More on Microbial Sequencing

(Continued from “On Microbial Sequencing“). Well, it’s really been a great meeting. The biology of pathogens, parasites and symbionts is amazing. Historically, the microbes that chiefly interested us were one of those three: those that causes disease in humans, animals (focus on domesticated animals), plants (again, mostly domesticated). However, as we are (alas, too slowly) learning about our planet, the changes that take place, we learn how embedded many microbes are to the ability of Earth to sustain life. A drastic example is the dreaded “methane pulse”. Methane (CH4) is a greenhouse gas which has heat retention capability 23 times of that of CO2.  Soil methanogens are the chief producers of methane. There is an estimated 75x 109 tons of methane trapped in a frozen peat bog in West Siberia which constitutes 25% of the estimated methane trapped in soil and ice-age permafrost worldwide. This permafrost is melting, releasing methane, which in turn contributes to global warming in a vicious cycle. The Nature paper, and an article in TerraNature.

On a positive side, microbes also constitute the largest methane sink: those would be methanotrophs, “methane eaters” (see my previous post about Tom Schmidt lab’s work).  If we understand how these operate, perhaps we can halt the vicious cycle of methane release -> warming that leads to more methane release.

Bioinformatics is a critical component in all this. Environmental genomics is the research tool that is used to help diagnose these problem and document the flux in bacterial population.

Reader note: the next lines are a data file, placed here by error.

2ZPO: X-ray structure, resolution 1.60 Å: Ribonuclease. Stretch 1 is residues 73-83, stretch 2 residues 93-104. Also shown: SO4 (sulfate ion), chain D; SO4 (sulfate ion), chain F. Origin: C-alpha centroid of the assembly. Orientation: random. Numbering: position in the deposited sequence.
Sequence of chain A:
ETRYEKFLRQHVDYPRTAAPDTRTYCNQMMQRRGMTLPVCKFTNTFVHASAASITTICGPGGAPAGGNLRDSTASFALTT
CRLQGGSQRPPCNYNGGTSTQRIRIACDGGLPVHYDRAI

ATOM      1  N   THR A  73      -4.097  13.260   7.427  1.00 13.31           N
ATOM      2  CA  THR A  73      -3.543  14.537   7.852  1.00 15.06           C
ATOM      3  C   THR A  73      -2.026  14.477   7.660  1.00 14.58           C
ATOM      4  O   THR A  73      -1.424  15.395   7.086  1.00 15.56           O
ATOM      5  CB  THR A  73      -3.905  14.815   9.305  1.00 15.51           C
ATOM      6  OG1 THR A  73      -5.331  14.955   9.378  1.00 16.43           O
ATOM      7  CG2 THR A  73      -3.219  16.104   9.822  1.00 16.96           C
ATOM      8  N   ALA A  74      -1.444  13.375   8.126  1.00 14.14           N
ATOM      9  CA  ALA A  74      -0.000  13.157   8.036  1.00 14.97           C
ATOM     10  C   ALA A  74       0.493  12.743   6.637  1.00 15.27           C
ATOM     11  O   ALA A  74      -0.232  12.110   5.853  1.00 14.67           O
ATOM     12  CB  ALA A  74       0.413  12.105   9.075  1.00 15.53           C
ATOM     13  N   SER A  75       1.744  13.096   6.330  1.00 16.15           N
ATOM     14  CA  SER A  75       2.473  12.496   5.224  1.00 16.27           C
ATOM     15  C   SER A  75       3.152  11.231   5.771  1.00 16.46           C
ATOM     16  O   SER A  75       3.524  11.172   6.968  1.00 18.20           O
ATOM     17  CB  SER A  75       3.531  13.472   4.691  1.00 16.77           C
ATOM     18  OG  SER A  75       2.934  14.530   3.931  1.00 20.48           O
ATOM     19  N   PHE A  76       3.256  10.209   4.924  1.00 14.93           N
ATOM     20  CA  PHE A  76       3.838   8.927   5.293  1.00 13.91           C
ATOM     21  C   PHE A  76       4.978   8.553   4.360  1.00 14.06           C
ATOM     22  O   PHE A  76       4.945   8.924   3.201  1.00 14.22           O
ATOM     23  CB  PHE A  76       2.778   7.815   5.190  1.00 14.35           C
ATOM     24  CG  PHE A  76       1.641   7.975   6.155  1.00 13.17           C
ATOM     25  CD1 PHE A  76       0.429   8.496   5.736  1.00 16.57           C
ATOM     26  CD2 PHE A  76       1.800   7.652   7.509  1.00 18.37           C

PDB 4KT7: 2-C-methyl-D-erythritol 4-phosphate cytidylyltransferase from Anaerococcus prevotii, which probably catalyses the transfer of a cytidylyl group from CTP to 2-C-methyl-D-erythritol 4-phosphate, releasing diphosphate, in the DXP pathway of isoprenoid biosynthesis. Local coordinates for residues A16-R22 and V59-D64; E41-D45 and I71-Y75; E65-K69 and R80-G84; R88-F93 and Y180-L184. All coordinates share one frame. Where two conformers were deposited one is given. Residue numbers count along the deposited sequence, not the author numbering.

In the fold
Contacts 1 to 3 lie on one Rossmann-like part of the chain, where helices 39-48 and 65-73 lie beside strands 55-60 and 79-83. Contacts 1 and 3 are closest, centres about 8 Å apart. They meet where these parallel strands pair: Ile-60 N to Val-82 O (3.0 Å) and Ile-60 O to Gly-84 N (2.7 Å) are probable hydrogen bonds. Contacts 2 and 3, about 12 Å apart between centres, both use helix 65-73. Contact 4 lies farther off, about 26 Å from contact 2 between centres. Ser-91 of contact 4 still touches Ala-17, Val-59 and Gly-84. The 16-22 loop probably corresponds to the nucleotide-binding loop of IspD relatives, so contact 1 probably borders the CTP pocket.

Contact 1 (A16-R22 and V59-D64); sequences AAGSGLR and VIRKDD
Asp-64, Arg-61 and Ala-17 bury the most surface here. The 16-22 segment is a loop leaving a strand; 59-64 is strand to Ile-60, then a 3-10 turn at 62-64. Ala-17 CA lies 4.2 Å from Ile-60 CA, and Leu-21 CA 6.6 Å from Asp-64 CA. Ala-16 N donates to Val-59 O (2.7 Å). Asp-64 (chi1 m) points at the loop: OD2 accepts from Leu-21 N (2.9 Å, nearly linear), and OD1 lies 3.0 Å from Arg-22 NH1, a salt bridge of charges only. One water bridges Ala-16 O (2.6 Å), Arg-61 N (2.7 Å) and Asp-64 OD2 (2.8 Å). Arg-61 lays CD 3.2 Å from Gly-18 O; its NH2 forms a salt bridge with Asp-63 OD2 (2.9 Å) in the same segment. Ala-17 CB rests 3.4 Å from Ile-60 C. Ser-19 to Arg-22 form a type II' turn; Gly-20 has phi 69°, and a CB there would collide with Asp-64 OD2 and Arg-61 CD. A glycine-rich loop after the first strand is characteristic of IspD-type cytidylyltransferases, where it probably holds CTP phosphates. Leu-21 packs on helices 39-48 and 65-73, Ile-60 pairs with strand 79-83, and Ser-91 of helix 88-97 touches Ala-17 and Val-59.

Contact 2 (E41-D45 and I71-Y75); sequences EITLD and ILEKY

I was delighted to see how many new algorithms and tools were emerging from those studies, some of that software being developed in the wet labs, rather than in “speciality” dry labs. Bioinformatics is becoming a lab skill, and that is a good thing.  What was even more encouraging is that the software was being developed with a forethought towards software sustainability and community use. Regarding software sustainability, one of the gripes people had (yeah, me too) is that there is a strong bias in Federal funding towards funding the development of new tools, as opposed to sustaining existing ones. Well, Lita Proctor and Ann-Lichens Park were actually very informative on the places we can apply to for software maintenace. We’ll see.  JAFA, one of my pet projects, is in a severe state of disrepair, and I plan on applying for funding for that soon enough.

Regarding software community use, thought was taken in proper licensing of some of the software mentioned. Being “license mindful”, and understanding the need for correct licensing is no longer the realm of Stalman-and-Torvalds-quoting nerds.

Share and Enjoy:
  • Fark
  • Digg
  • Technorati
  • StumbleUpon
  • Facebook
  • Reddit
  • Twitter
  • FriendFeed
  • PDF
  • email
  • Print
  • Google Bookmarks

Comments are closed.